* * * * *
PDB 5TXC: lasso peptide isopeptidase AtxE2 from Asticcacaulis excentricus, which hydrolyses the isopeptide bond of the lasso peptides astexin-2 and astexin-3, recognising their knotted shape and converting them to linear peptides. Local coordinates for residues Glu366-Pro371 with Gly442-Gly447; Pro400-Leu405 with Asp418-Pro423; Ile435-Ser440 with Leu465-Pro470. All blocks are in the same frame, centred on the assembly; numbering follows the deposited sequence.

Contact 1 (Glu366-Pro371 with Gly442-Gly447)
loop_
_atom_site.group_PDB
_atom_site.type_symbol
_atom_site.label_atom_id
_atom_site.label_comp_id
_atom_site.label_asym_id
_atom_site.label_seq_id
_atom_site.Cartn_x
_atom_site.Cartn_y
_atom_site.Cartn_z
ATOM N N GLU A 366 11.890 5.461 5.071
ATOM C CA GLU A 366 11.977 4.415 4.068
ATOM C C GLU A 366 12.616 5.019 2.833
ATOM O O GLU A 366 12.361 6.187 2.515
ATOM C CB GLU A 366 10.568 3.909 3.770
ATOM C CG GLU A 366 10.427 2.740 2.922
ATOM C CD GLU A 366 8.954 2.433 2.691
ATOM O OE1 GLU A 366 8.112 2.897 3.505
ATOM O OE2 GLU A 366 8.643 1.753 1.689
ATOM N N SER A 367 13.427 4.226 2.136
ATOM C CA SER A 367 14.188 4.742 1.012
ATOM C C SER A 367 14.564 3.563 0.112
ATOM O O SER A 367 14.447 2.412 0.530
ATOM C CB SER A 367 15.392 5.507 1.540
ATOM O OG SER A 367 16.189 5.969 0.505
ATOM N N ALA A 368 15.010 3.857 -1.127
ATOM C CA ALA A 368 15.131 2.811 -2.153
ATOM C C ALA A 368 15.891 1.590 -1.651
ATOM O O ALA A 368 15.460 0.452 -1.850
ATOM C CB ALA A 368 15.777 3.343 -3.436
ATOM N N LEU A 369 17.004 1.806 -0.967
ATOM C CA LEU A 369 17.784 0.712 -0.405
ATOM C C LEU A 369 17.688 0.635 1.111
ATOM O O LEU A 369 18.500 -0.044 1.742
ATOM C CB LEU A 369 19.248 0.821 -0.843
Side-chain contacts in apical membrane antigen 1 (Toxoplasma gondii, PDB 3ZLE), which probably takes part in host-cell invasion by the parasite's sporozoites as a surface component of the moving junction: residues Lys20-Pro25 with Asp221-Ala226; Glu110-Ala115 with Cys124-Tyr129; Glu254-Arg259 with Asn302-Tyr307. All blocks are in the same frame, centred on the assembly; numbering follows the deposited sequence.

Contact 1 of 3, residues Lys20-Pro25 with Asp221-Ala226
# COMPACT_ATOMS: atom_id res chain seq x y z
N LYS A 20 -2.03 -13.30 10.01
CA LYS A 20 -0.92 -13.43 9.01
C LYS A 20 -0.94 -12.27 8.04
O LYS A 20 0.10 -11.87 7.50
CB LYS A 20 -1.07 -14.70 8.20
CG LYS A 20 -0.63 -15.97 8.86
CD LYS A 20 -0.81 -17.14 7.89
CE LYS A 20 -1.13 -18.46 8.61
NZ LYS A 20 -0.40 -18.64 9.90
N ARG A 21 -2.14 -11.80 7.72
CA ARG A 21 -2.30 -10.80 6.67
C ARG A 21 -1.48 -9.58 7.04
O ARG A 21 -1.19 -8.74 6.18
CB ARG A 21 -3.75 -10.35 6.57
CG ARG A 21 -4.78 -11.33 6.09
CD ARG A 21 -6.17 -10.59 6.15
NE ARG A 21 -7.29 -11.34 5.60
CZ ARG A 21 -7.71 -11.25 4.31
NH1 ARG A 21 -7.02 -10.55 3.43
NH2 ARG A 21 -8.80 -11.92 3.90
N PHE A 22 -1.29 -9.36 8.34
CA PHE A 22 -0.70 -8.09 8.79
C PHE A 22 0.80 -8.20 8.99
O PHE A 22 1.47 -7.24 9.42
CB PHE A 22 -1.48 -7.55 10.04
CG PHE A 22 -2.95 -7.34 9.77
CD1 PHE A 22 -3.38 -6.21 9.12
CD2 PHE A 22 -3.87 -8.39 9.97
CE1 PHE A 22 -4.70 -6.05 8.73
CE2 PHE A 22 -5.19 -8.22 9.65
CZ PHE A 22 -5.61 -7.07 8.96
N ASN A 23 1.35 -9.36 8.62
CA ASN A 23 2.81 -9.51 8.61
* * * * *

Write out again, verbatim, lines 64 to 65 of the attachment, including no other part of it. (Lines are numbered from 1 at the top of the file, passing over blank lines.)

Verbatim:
O PHE A 22 1.47 -7.24 9.42
CB PHE A 22 -1.48 -7.55 10.04